You are right, both plugs per cylinder are run from the same coil. When I swapped 3 and 4 I changed the coil and the attached lead/plug cap to the main plug but not the lead to the secondary plug as I didn't remove the whole bank of coils, which in hind sight didn't make much sense. The fact that there was an issue before I put in new plugs makes me think it's unlikely its them but I suppose it still needs checking. I've probably sold myself a bit short on my spannering skills - I'm not a total muppet - and while I'm pretty sure I connected everything up properly I'll make double sure when I do some more swaps.

I did take the injectors off yesterday and there was nothing visibly wrong, but having said I'm not a muppet I did send an o-ring flying into the dark abyss of my gravel drive when i pulled them apart so until a new one shows up (tomorrow) I won't be doing anything to the car.

Thanks for the advice, I'll keep you posted.
 

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Thanks Fruity,

You are right, both plugs per cylinder are run from the same coil. When I swapped 3 and 4 I changed the coil and the attached lead/plug cap to the main plug but not the lead to the secondary plug as I didn't remove the whole bank of coils, which in hind sight didn't make much sense. The fact that there was an issue before I put in new plugs makes me think it's unlikely its them but I suppose it still needs checking. I've probably sold myself a bit short on my spannering skills - I'm not a total muppet - and while I'm pretty sure I connected everything up properly I'll make double sure when I do some more swaps.

I did take the injectors off yesterday and there was nothing visibly wrong, but having said I'm not a muppet I did send an o-ring flying into the dark abyss of my gravel drive when i pulled them apart so until a new one shows up (tomorrow) I won't be doing anything to the car.

Thanks for the advice, I'll keep you posted.
Do a compression test. Mine burned an exhaust valve when this happened..
 

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Update - Put the injectors back together and fired it up no problem. Went for a run but the engine light wasn't triggered (not driven it other than that). Got a compression tester as Noctiluxx suggested and just did the test, results were 180-200 psi on cylinders 1,2 and 4 and about 160 psi on cylinder 3 where the fault had shown. I tried the old teaspoon of oil into the cylinder to check for worn rings but I don't think it had much or any of an effect.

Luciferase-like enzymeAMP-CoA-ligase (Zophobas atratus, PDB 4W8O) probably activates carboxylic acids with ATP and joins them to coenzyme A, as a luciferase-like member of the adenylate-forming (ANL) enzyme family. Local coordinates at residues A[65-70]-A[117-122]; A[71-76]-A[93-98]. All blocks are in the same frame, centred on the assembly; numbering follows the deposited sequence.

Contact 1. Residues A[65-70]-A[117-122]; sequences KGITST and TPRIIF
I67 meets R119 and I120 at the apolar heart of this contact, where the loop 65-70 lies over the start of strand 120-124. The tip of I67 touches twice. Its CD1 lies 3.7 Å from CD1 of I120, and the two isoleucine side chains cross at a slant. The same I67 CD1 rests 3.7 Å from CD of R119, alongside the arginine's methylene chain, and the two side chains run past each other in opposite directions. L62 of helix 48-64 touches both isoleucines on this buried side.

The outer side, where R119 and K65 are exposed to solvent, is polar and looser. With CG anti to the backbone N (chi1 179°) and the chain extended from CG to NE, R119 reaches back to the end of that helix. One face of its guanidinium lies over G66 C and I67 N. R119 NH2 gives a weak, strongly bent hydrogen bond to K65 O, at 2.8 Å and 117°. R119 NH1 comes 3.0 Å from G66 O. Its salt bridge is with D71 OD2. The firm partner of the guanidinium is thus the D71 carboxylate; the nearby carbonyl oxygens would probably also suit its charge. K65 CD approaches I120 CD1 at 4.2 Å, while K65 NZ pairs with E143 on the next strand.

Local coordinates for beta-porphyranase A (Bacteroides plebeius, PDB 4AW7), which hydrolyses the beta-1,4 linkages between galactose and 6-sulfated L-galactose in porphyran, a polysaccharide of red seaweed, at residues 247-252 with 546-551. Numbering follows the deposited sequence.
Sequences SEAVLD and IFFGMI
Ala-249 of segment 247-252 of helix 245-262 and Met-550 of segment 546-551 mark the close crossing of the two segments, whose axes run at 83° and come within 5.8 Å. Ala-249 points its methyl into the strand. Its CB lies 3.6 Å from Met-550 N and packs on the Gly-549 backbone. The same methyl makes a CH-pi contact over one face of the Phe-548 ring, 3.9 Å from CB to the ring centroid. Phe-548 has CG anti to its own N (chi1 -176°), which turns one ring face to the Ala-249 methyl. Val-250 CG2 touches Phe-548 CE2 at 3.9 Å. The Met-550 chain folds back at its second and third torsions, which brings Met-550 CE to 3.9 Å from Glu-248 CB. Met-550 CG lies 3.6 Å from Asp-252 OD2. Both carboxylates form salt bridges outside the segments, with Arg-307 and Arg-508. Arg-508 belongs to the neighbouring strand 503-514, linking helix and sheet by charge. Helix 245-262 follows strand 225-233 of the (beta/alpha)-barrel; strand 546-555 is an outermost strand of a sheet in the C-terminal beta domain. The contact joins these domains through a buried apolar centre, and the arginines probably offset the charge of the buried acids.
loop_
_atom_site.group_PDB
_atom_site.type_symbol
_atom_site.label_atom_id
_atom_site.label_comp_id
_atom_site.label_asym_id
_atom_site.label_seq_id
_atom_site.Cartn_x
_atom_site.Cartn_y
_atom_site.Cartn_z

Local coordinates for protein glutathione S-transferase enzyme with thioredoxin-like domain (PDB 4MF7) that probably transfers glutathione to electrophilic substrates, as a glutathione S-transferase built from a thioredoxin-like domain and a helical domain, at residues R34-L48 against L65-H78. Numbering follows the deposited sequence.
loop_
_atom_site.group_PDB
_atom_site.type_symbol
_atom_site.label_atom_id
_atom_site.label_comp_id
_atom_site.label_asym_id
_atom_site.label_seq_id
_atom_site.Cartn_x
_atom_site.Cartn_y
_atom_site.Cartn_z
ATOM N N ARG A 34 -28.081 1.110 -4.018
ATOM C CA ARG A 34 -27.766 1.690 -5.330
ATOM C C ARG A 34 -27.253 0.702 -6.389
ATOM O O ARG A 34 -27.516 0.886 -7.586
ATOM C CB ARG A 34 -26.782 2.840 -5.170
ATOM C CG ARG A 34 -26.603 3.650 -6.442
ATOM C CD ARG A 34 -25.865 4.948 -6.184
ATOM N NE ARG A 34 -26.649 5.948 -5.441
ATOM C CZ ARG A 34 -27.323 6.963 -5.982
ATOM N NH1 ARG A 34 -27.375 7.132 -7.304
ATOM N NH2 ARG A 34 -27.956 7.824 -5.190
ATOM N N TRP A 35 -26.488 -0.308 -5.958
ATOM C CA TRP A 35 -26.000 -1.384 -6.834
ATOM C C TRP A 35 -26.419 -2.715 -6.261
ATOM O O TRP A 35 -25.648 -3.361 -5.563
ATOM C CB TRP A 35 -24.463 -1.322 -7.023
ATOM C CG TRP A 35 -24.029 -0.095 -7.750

So what do you guys reckon, exhaust valve burning out? If it is I'm guessing its not totally knackered yet. Is there anything that could be done to save it like putting some magic juice in the fuel? If it's a head-off job I don't have the skills and I don't really have the money either.
 

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160psi is lower than ideal but perfectly serviceable. I think the figures are good for an older car.

The engine shake is the misfire occurring which triggers the MCSF warning and fault codes. It appears not to be present right now but it may return.
If it does, funnily enough, atmospheric conditions can be the trigger. If you can, have a look at the HT leads at night (engine cover off, don't use a lamp or torch). Once eyes become accustomed to the dark, any visible electrical tracking on HT leads means they are past their best and new ones are needed.

If the insulation is weak, getting an assistant to rev car helps.
Do this by full throttle for 1/2 (0.5) second.
Do not try to hold an elevated engine speed.
The engine speed should always be changing and should not go above 2000rpm.
Full throttle places high electrical load on ignition system.


I underlined that as the vast majority of people cannot do what I described. I don't know why but it's probably similar to how most people cannot drift a car or control oversteer. I've tried to be clear; very brief full throttle jabs.

The fault also may not recur and perhaps the HT leads are just better seated now and are getting good electrical connections but try the night time visual test anyway- especially if it is damp and engine has just been started from cold.
 

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Discussion Starter #8
Thanks for the pointers, it's been behaving itself the last few days but I'm not taking it on any long runs for a while. I'll bury my head in the sand and hope for the best until the light comes back. I'll get a competent friend to do the revs as you described when I can.